DAY BY DAY ARMAGEDDON: BEYOND EXILE
by J.L. Bourne
(July 2010, $15, 288 pages)
When I first discovered Day by Day Armageddon years ago, it was a self-published novel by first-time author J.L. Bourne. Loaded with typos and cheesy gimmicks like black and white photos, the journal format was still a welcomed addition to the zombie genre after The Zombie Survival Guide: Complete Protection From the Living Dead mania had ravished zombie fans. There have been two more editions since then (the first one had the simple black cover, the second one had the militarized look, and the third cover looked like a movie poster). By then, Permuted Press had picked up the book, and Bourne gained a massive following.
Day by Day Armageddon, the journal of an anonymous naval officer/pilot/expert-at-staying-alive, reveals the daily struggle of a military man who is on leave when the outbreak occurs. The setting is Texas, and the source of the outbreak is unknown. After finding out that several major cities in the U.S. are scheduled to be nuked, the soldier seeks out a secure location, safe from zombies and nuclear fallout. He finds other survivors, and they form a small group of men, women, one little girl, and a dog. They find refuge in an underground bunker known as Hotel 23. The journal ends with his group defending Hotel 23 from another group of survivors who are more of a threat than the undead. Meanwhile, the zombies seem unaffected by the radiation, and by spreading out from the nuked cities, they increase the threat of exposure to the outbreak.
Many readers described the main character as “right-wing,” and some complained that the book was overloaded with heavy military jargon. Bourne is an active-duty officer, which is why this sequel took so long, and why Day by Day Armageddon has a militaristic style. However, there is reason to believe he took the criticism into consideration when he wrote the sequel, Day by Day Armageddon: Beyond Exile.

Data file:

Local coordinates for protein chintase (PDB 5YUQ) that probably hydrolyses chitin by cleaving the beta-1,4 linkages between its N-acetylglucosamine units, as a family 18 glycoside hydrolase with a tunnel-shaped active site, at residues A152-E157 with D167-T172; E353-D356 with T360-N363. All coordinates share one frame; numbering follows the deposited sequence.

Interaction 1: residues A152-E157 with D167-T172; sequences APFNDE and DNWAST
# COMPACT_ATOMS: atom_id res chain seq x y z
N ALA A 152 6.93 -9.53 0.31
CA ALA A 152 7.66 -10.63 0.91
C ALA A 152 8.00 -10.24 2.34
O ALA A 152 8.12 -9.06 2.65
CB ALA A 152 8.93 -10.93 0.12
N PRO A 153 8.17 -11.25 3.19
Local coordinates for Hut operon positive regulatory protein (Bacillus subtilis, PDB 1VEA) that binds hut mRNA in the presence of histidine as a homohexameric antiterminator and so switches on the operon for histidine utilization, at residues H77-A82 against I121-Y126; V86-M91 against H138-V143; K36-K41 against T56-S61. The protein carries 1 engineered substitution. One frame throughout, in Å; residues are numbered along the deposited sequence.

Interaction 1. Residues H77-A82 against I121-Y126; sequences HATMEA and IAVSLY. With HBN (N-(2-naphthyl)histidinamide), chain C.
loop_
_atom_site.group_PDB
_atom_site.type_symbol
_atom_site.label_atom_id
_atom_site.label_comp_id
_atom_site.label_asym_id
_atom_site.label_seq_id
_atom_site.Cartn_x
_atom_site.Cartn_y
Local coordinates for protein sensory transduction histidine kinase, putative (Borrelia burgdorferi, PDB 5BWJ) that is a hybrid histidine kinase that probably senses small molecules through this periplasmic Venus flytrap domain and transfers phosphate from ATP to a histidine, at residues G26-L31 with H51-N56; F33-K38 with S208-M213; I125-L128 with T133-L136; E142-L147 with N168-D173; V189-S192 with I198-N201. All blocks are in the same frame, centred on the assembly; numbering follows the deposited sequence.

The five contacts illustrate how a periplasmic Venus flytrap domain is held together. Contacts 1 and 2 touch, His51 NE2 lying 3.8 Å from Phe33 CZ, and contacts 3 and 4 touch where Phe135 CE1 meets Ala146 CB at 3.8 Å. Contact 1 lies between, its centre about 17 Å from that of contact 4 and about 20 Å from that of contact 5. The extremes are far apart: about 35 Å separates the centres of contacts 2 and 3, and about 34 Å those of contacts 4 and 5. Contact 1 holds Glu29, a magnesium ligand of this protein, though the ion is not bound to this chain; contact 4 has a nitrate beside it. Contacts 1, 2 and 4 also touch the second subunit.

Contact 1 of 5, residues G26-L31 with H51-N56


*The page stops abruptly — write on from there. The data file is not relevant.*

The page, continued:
The writing has changed between the two books, even though they are both styled as parts of the same personal journal. Bourne still includes a lot of military terminology, but nothing so complicated that readers will have to run to the Internet to figure out what the characters are discussing. The entries in the sequel are much longer and more detailed than in the first book, a lot less like a journal in general and more like the personal story of a survivor divided by dates instead of chapters. Best of all, there are no cheesy pictures, though there are a few hand drawings.
The story begins exactly where it left off, after the battle with the other group of survivors. The explosions have attracted the attention of military convoy; while the soldiers are searching for the source, some Marines get trapped by a zombie horde, and call for help over the radio. An extraction group is sent out from Hotel 23, and they bring the Marines back with them. Although they go to great lengths to keep the location secret, after the Marines leave, they come back with more soldiers. In an attempt to avoid another bloody confrontation, the survivors come to a reluctant agreement with the military group. Soon after, the author of the journal finds himself separated from the safety of Hotel 23 when a scouting mission goes horribly wrong. In his efforts to find his way back he meets a sniper from Chicago and discovers a secret militant organization. When he finally finds safe sanctuary again at the end of the book, it’s quickly yanked out from under him.
It’s extremely difficult to write anything about this sequel without giving away major spoilers, but I will add that the zombies have been enhanced by the radiation. Beyond Exile was one of the very few zombie novels that frightened me at all. Bourne is taking his zombies in the direction of an epic nightmare. I recommend reading the first book, just for the background on the characters, but don’t expect the sequel to be much like it. I sincerely hope that Bourne can get out the third installment more quickly this time.
~Ursula K. Raphael